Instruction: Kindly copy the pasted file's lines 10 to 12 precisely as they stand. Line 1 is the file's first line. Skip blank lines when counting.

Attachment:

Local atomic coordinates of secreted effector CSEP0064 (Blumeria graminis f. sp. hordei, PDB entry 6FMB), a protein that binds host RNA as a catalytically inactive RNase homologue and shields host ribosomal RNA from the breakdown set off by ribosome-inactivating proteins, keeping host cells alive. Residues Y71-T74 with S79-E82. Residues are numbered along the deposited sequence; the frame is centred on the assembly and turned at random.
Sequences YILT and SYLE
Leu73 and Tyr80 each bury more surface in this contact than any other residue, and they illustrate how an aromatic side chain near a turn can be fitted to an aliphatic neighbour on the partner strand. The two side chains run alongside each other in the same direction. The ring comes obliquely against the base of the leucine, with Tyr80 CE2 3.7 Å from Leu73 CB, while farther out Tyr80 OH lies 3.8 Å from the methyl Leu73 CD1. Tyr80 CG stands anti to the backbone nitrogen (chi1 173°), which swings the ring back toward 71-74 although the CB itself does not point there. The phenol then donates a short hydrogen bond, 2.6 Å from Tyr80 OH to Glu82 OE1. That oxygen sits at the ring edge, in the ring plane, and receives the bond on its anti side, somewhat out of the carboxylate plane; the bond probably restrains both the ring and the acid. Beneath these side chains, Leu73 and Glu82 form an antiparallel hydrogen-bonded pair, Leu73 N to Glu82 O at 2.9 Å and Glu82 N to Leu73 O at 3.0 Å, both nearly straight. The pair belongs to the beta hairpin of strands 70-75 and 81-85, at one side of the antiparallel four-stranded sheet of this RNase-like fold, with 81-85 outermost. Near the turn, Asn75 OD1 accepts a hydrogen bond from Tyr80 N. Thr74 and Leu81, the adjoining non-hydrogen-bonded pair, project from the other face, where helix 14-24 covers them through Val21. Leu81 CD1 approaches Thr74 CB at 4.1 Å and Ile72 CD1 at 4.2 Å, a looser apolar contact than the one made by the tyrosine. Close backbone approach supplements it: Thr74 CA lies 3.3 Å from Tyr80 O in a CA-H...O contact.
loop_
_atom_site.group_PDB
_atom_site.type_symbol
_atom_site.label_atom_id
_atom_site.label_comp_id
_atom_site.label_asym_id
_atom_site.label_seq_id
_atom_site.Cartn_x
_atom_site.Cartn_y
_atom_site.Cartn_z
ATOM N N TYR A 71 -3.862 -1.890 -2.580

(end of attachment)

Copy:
_atom_site.label_seq_id
_atom_site.Cartn_x
_atom_site.Cartn_y